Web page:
Confederate Soldiers Monument, Gatesville
The Gates County Confederate Soldiers Monument is a marble common soldier statue, on a tall granite base standing in front of the Gates County Board of Elections building. It memorializes Gates County's Confederate veterans, in particular William P. Roberts, a Gates County native and youngest General in the Confederate Army.
North: TO OUR / CONFEDERATE/ DEAD / 1861-1865
West: 1915 / CONFEDERATE MONUMENT ORGANIZATION / GATES CO. / TO OUR CONFEDERATE SOLDIERS
East: GATES CO FURNISHED THE / YOUNGEST GENERAL IN / THE CONFEDERATE STATES ARMY. / W.M. P. ROBERTS, WITHOUT / MILITARY TRAINING WAS UPON / MERIT ALONE, COMMISSIONED BRIG. GEN. AT THE AGE OF 23.
July 8, 1915
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"Gates County Confederate Monument," The Historic Marker Database, HMdb.org (accessed May 31, 2014). Link
The North Carolina Historical Commission, (Raleigh, NC: 1916). Link
Bryant, Cal. “Confederate Statue Will Have Company,” The Roanoke-Chowan News- Herald (Ahoskie, NC), April 30, 2021, (accessed May 17, 2021) Link
Butler, Douglas J. North Carolina Civil War Monuments, An Illustrated History (Jefferson, North Carolina: McFarland & Company, 2013), 122, 164, 223.
State Literary and Historical Association of North Carolina, Proceedings and Addresses of the Annual Session of the State Literary and Historical Association of North Carolina, (Raleigh,NC: 1906), 30. Link
“Address of Acceptance,” The Albemarle Observer (Edenton, NC), July 16, 1915
“Great Day in Gatesville,” The Albemarle Observer (Edenton, NC), July 9, 1915
Confederate Monument Association
U.S. Representative Claude Kitchen was the featured speaker. The presentation speech was by A.P. Godwin and the acceptance speech was John J. Gatling, former member of the North Carolina House of Representatives and the North Carolina State Senate. Mrs. R.E. Little, president of NC United Daughters of the Confederacy also spoke. The monument was unveiled by four young girls before a crowd of 2,000.
Following the massacre of nine African Americans in a church in Charleston, South Carolina on June 17, 2015 by white supremacist Dylann Roof, Americans, especially southerners, have reflected on and argued over the historical legacy of slavery, the Civil War, the Confederacy, and white supremacy. Monuments have been a particular focus of these debates and controversies, especially after the death of a counter-protester, Heather Heyer, at a white supremacist rally in Charlottesville, Virginia in August 2017 and after President Donald Trump expressed his opposition to the removal of Confederate memorials. Despite laws in many southern states intended to prevent or impede the removal or relocation of historical monuments, protesters and local community leaders have removed or relocated controversial monuments associated with slavery, the Confederacy, and white supremacy. The pace of the removal of controversial monuments accelerated sharply in 2020, following the death of George Floyd at the hands of police in Minneapolis, Minnesota. Against the backdrop of protests against police brutality and white supremacy across the nation, local authorities in many communities in North Carolina removed and/or relocated monuments that were the focus of civil unrest.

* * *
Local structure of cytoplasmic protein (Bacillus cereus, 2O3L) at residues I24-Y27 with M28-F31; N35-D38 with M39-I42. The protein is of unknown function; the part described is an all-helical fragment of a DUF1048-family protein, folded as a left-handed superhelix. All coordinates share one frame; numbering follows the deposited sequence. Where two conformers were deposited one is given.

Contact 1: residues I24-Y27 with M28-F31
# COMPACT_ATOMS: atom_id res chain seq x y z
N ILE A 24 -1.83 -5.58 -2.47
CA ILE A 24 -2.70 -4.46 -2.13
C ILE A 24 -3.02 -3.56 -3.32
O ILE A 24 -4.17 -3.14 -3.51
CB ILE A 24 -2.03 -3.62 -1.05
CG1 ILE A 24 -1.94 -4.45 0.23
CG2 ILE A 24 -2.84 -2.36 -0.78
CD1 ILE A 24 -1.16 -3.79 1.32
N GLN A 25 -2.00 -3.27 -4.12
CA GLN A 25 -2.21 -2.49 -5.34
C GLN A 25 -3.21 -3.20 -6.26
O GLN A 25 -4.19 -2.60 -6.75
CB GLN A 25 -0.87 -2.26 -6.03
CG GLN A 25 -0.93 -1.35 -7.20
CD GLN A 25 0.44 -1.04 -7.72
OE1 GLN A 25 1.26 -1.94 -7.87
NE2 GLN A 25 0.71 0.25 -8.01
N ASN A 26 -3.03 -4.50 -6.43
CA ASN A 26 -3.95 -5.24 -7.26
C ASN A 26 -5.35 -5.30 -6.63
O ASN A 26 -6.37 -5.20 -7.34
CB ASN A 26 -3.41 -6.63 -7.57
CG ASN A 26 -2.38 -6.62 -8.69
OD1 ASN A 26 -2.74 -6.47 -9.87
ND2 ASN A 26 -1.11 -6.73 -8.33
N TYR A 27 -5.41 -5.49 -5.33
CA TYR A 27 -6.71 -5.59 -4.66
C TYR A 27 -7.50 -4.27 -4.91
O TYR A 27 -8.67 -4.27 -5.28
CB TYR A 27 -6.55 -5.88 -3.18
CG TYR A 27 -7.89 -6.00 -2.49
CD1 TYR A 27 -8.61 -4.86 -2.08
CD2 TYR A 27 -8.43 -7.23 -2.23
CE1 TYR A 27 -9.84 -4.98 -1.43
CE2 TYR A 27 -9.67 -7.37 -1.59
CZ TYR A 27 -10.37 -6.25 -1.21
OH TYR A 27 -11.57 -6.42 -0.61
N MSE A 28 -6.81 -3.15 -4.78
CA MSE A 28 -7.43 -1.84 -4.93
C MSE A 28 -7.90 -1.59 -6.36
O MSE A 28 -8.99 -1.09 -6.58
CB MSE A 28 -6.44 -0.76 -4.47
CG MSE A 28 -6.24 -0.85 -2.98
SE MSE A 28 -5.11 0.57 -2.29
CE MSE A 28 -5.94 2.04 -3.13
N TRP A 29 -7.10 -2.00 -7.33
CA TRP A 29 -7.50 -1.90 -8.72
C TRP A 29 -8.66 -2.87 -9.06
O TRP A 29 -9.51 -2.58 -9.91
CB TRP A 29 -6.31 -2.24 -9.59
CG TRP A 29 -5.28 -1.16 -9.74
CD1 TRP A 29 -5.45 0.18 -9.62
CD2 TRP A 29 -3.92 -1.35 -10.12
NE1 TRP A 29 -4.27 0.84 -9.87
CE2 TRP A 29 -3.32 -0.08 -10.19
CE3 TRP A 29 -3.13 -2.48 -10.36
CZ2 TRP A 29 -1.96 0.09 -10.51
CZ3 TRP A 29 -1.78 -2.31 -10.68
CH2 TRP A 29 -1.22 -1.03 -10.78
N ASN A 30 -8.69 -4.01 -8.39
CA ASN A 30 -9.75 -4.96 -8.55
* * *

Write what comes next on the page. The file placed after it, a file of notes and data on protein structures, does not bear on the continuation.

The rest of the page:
In April 2021, after several months of fact finding, the Gates County Confederate Statue Committee recommended to the county commissioners that the Confederate Statue remain at the current location. They also recommended that it be joined by a new memorial that contained wording that reflected the current diversity of the county. Both recommendations were approved by the commissioners. The new monument will be a stone tablet 42 inches wide and 40 inches tall with a bevel top. That tablet will be positioned on top of a 54-inch x 14-inch base. The estimated $4,000 cost will come from county funds. No time table was set for the new memorial.
The approved wording for the new monument reads as follows:
“United We Stand”
By The Citizens of Gates County, NC
“The Civil War was a major event in US history that cost the lives of thousands of citizens and left the landscape in ruins. Despite losing the war, there was a movement in the south during the era of Jim Crow to memorialize and honor veterans who sacrificed their lives for the right to secede from the union while defending the institution of slavery.
The honors given to these veterans in the past do not represent our values as of today. Citizens of Gates County value unity, racial equality, inclusion and acceptance. We are a community who respect and love each other in spite of our cultural, religious and political differences. Being an example of a good citizen and neighbor, we look to serve as positive role models for the next generation of young people.
“Removing the Confederate Monument will not end racism. Let it serve as a reminder for who we are and who we are not. Hatred has no place in Gates County. In the words of Martin Luther King, Jr. “Darkness cannot drive out darkness, only light can do that. Hate cannot drive out hate, only love can do that.”
The memorial is located at the intersection of Court Street (North Carolina Route 137) and New Ferry Road (County Road 1111), on the right when traveling east on Court Street, 112 Court St., Gatesville, NC.
The monument stands on the lawn by a walkway to the main entrance of the Gates County Board of Elections building.